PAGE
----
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Unemployment extension 101: Why now is a good time for temp jobs

New federal unemployment extension benefits removed penalties for many people working temp jobs. What are the hottest temp jobs? Do they offer medical? We answer your questions.

By Ron SchererStaff Writer / August 9, 2010

In this Aug. 2 photo, Dionne Dacosta, of Fort Lauderdale, Fla. right, registers job applicants at a job fair sponsored by National Career Fairs in Danie Beach, Fla. President Obama eliminated the potential penalty for many people working temporary jobs, when he signed the latest unemployment benefits extension bill on July 22.

Lynne Sladky/AP


New York

It could be a good time to head to the fields to help farmers pick corn. Or maybe find a small business in need of seasonal help.

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Until recently it probably wasn't the best financial idea for anyone collecting federal unemployment extension benefits to seek temporary work. Doing so may have meant receiving a lower level of unemployment benefits in the future.

But President Obama eliminated that potential penalty with the Emergency Unemployment Compensation Fix (EUC Fix) when he signed the latest unemployment benefits extension bill on July 22.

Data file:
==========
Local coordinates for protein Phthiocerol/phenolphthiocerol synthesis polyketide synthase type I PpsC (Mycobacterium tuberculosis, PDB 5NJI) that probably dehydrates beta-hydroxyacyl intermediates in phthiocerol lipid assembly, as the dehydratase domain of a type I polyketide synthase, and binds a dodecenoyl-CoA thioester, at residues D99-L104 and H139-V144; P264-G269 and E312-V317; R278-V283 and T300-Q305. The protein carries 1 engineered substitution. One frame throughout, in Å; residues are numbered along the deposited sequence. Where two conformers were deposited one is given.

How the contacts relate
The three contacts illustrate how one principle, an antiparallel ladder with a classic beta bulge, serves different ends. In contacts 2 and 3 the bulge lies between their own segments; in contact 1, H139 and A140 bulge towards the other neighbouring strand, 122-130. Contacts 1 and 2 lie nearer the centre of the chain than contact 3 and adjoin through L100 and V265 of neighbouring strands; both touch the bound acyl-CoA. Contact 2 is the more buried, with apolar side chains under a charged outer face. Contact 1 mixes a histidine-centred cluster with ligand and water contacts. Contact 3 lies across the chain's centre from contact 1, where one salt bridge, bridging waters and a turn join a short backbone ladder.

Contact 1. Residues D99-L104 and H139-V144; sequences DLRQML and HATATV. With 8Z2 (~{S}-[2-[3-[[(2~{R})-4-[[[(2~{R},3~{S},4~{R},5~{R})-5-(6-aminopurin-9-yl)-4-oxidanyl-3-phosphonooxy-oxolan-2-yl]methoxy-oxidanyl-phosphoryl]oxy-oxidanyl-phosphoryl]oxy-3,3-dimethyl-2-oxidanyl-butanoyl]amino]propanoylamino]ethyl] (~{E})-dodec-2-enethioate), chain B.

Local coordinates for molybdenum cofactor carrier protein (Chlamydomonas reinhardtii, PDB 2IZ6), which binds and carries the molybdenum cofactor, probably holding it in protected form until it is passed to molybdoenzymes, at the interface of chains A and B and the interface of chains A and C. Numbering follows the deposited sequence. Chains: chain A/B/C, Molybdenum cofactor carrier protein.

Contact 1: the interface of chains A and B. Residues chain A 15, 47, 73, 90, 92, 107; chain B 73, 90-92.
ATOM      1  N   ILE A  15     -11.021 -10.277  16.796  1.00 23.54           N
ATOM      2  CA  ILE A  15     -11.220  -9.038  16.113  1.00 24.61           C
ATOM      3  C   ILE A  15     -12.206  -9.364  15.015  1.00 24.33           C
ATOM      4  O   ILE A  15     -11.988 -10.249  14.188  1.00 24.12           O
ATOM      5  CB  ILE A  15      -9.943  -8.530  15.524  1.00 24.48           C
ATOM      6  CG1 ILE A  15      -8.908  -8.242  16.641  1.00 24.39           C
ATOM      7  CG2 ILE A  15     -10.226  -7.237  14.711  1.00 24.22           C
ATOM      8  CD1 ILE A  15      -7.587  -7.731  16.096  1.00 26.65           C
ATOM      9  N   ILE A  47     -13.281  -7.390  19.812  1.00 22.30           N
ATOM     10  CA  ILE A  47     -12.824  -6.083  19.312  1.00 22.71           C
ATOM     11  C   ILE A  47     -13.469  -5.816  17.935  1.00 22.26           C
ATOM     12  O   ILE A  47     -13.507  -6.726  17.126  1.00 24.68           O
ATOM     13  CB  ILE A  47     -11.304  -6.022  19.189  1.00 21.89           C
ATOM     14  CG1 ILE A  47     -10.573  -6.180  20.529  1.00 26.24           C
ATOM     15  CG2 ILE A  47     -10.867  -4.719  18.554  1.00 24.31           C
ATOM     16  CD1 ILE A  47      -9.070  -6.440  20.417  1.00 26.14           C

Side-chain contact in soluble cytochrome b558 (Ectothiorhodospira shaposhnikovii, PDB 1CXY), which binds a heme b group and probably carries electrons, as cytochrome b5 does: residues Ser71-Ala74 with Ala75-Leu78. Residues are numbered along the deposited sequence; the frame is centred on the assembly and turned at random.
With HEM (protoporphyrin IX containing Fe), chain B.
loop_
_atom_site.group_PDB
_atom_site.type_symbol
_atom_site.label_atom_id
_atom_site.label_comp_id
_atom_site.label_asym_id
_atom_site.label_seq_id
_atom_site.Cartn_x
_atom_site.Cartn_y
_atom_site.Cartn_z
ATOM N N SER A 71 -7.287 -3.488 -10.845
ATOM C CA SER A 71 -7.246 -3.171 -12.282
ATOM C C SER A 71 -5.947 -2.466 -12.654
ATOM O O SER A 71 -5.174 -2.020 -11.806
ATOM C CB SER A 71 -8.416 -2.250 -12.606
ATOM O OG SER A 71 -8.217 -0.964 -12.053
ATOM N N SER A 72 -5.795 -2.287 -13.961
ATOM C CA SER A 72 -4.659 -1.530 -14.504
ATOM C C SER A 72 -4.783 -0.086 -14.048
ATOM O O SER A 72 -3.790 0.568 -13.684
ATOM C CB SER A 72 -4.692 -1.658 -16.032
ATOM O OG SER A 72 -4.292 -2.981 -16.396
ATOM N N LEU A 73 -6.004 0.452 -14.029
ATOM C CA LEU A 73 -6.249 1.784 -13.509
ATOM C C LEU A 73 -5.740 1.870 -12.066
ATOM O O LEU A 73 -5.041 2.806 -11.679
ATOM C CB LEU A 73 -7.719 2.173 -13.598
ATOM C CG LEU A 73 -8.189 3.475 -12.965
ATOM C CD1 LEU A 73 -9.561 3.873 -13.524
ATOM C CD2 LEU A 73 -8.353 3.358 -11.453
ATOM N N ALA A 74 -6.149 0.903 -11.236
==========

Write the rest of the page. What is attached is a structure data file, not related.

Here are some questions relating to the new change and the issue of temp work:

Do employment specialists think it’s a good idea to take a temp job?

Anyone who has been out of work for six months or more should consider a temp job, says John Challenger of Challenger Gray & Christmas, a Chicago outplacement firm.

“It’s not healthy just sitting around at the computer waiting for a job,” he reasons. “Getting back to work is rejuvenating,” he says, adding, “It’s a good way to show you are filling in the gaps while unemployed.”

Pamela Garber, a New York psychotherapist in private practice, often recommends that her clients do temp work in between jobs or making a career change. She says it can give an individual “a forward thought process” by having new challenges. And, she says in an email, they get to learn about different companies “via the front row.”

In fact, according to Tina Chen, director of operations for Carlisle Staffing in Westmont, Ill., many companies view temps as trial employees.

“A lot of business owners are looking to be efficient, they are cognizant of hiring costs and want to be sure they made the right decisions,” says Ms. Chen. “So, we can be considered an extension of their HR department if they want to do a test drive to make sure they have right employee.”

What are the hottest areas for temps?

Temp hiring tends to go through a cycle, says William Grubbs, Chief Operating Officer at SFN Group (formerly Spherion), a staffing company based in Ft. Lauderdale, Fla. For example, first companies hire light industrial workers, then clerical and then service professionals, such as finance and accounting, he says.

“Now we are seeing a momentum in all the skill sets,” he says.